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The Dual Personalities of I-95

October 19, 2009

The East Coast is blessed with an excellent system of Interstates connecting the majority of its urban centers.  Running from the Maine/Canada border to Miami, Interstate 95 is the backbone of the East Coast Interstate System.

Before I go any further, I need to clarify all following comments:  As the backbone of the East Coast Interstate System,  I-95 faces a near impossible task.  It connects everything that needs to be connected and does so in an efficient manner.  Though some of its construction is ancient, the majority of the roadway has been upgraded and can (barely) accommodate the amount of traffic that it faces on a daily basis.  The highway is slightly more than adequate at providing an essential service to the 110 Million people that reside in its region (that’s right, 37% of the nation’s population lives in the corridor of a single highway).  That said, from the perspective of this blog’s mission to report on the roads for passionate drivers, Interstate 95 is one of the worst roads to go out and enjoy… or is it?

Find out after the jump…


This weekend’s drive was a fairly short portion of the total 1,917 miles that I-95 stretches.  Clocking in at approximately 230 miles from EveryRoadTraveled’s world headquarters in Philadelphia to Richmond, Virginia, this section of I-95 is one of the most heavily traveled and includes the Philadelphia, Wilmington, Baltimore, Washington DC, and Richmond urban areas.  On top of that it is under constant construction.  

The drive this weekend was less than enjoyable.  Heavy traffic, accidents, drivers with abilities similar to children in big wheels, it all combines for a hectic and stressful journey.  The poor driving of those you must share the road with is of particular note.  The left lane on 95 tends to develop a new purpose.  Instead of being utilized as a passing lane, it takes on a totally unique role of a place for those with no particular place to go and no particular time to be where they may or may not be going. It becomes the supermarket on a Saturday.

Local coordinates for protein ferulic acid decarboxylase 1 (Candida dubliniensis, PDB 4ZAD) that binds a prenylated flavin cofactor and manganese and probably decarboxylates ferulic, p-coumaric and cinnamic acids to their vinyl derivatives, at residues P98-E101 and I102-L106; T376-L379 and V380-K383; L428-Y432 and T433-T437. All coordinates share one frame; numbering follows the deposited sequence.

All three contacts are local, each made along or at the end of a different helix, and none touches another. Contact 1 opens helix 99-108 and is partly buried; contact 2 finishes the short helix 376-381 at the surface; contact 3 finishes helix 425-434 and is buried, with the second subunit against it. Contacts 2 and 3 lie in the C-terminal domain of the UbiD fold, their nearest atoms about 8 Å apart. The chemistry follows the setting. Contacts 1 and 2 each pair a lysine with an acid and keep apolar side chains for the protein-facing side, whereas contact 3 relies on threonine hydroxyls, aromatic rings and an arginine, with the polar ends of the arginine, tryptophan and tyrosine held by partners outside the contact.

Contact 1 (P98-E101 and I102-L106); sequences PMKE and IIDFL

The road itself is designed in a purely functional fashion.  Built in the height of the Cold War, I-95 seems devoted to that era.  It has a “funnel everything to DC” attitude that makes exiting the DC corridor an arduous task.  Though the beltway assists to a degree, it also exasperates the issue (think about a wheel without adequate spokes and how hard it is to get to the hub).  The road surface is inconsistent.  In the Maryland suburbs of DC it is smooth of glass with recent renovation, but in parts of Delaware or more rural sections of Virginia, it is grooved concrete with tracking that is about as good as a noseless bloodhound.

Yet this road still lends itself to an emotional connection for me.  Hit it at 11pm on a Friday night or 7am on a Sunday morning (as I was known to do in the past) and it is pure and unadulterated magic.  While the traffic slumbers in its suburban garage, the battle against the road surface fades as the threat of someone drifting or bouncing into you dissipates and the stretches of refurbished tarmac seem to grow. The overhead lights, the rest stops, the other drivers on the road all take on a totally different personality during these low use hours.  A trip from Philadelphia to DC (or the reverse) can take 1/3rd less time to complete during these hours.  Not because you are driving any faster or more aggressively, but because the road is yours.  This feeling of the road being “yours” is truly at the heart of I-95’s dual personality.

Though it applies to any road, I-95 ends up significantly impacted by this sense of “possession.”  Sharing a typical road is no problem, but 95 and its particular breed of driver makes sharing a true issue.  The road itself has some potential, but your chances to get to experience it are so limited that it almost becomes unreasonable to attribute it any potential at all.
Thanks to TechnicallyPhilly.com for the photo.

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